The first time he bought eggs, milk and jam at an outdoor market using not euros but an informal barter currency, Theodoros Mavridis, an unemployed electrician, was thrilled.
“I felt liberated, I felt free for the first time,” Mr. Mavridis said in a recent interview at a cafe in this port city in central Greece. “I instinctively reached into my pocket, but there was no need to.”
Mr. Mavridis is a co-founder of a growing network here in Volos that uses a so-called Local Alternative Unit, or TEM in Greek, to exchange goods and services — language classes, baby-sitting, computer support, home-cooked meals — and to receive discounts at some local businesses.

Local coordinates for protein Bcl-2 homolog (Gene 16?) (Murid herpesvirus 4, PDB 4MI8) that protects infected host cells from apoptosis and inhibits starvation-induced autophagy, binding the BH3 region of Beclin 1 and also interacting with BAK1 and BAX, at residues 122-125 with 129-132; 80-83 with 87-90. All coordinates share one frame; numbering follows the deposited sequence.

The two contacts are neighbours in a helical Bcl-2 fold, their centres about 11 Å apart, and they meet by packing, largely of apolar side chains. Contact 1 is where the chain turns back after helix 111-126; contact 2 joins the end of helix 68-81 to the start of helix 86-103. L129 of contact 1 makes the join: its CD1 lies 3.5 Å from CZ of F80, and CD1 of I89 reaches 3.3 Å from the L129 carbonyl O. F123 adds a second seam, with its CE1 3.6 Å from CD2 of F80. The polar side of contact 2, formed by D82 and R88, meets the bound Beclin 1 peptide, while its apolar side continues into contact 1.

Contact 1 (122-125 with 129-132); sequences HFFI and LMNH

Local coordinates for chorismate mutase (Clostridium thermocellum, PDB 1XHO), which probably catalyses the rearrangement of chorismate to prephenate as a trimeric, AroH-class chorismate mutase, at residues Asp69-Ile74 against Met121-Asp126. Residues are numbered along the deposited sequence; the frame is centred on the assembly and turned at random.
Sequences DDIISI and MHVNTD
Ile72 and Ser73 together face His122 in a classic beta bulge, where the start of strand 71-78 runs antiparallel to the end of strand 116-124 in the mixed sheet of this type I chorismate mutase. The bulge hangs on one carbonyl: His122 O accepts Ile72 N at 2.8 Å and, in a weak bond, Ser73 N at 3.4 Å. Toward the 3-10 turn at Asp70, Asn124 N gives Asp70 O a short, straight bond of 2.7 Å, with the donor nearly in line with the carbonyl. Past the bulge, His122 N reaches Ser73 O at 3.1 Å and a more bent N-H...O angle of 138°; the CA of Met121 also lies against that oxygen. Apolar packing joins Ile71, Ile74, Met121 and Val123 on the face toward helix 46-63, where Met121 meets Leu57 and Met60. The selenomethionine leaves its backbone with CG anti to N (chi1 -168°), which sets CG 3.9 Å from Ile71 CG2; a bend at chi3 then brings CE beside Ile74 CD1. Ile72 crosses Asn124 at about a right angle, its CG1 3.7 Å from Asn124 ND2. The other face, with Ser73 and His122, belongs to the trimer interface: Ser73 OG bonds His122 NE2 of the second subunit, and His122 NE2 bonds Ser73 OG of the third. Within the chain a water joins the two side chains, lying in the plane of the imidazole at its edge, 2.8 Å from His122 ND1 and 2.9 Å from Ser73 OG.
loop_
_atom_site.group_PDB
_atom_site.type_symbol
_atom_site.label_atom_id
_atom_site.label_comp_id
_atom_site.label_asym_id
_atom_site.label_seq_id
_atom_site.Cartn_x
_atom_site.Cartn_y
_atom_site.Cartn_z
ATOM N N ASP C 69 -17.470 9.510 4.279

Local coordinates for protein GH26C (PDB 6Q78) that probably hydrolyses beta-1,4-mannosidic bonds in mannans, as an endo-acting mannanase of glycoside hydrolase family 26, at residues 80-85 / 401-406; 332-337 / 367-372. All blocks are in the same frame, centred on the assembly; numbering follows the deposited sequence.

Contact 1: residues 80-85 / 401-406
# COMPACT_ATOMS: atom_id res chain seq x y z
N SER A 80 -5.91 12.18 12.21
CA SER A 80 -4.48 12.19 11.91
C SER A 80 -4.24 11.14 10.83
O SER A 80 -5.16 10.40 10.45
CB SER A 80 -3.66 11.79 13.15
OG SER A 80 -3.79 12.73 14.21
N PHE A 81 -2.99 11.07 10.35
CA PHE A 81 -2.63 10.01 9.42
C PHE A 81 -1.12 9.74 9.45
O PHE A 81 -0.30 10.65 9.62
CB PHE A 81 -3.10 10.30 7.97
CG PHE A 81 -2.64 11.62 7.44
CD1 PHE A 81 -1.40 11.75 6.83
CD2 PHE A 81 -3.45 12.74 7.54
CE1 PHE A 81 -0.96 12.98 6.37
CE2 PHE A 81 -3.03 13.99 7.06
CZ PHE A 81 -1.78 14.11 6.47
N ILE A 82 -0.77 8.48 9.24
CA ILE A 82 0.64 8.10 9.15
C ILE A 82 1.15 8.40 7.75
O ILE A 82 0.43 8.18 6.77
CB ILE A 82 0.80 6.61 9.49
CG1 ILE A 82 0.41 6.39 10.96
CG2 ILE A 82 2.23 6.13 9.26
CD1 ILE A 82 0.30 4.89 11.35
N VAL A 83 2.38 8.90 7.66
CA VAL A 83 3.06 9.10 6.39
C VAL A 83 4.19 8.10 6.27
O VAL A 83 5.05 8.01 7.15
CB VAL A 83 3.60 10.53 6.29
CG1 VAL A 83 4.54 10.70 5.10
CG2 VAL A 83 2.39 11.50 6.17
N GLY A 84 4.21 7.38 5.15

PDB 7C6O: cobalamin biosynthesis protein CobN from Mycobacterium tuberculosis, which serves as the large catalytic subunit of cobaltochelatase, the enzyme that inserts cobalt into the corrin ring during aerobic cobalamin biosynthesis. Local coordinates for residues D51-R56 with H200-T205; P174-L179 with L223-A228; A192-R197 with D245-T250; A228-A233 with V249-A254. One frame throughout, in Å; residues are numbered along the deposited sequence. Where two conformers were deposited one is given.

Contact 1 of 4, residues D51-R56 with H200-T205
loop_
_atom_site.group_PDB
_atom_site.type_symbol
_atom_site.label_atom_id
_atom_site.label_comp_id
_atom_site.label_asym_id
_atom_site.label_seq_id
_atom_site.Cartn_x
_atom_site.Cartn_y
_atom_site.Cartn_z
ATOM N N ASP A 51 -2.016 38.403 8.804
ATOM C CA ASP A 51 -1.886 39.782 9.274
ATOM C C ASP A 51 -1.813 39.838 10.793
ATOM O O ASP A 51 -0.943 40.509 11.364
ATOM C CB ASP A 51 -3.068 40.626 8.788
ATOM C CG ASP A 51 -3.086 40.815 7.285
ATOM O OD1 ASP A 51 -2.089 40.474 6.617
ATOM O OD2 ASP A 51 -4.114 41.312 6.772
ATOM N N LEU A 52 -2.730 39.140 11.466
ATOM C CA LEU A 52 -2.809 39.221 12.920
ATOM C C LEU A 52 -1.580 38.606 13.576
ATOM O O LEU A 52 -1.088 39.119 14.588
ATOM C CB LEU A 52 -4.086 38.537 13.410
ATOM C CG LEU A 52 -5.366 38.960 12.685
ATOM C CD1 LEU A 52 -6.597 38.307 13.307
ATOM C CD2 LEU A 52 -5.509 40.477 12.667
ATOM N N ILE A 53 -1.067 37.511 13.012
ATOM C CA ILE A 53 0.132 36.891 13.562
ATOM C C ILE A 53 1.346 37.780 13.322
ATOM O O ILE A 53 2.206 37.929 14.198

Part alternative currency, part barter system, part open-air market, the Volos network has grown exponentially in the past year, from 50 to 400 members. It is one of several such groups cropping up around the country, as Greeks squeezed by large wage cuts, tax increases and growing fears about whether they will continue to use the euro have looked for creative ways to cope with a radically changing economic landscape.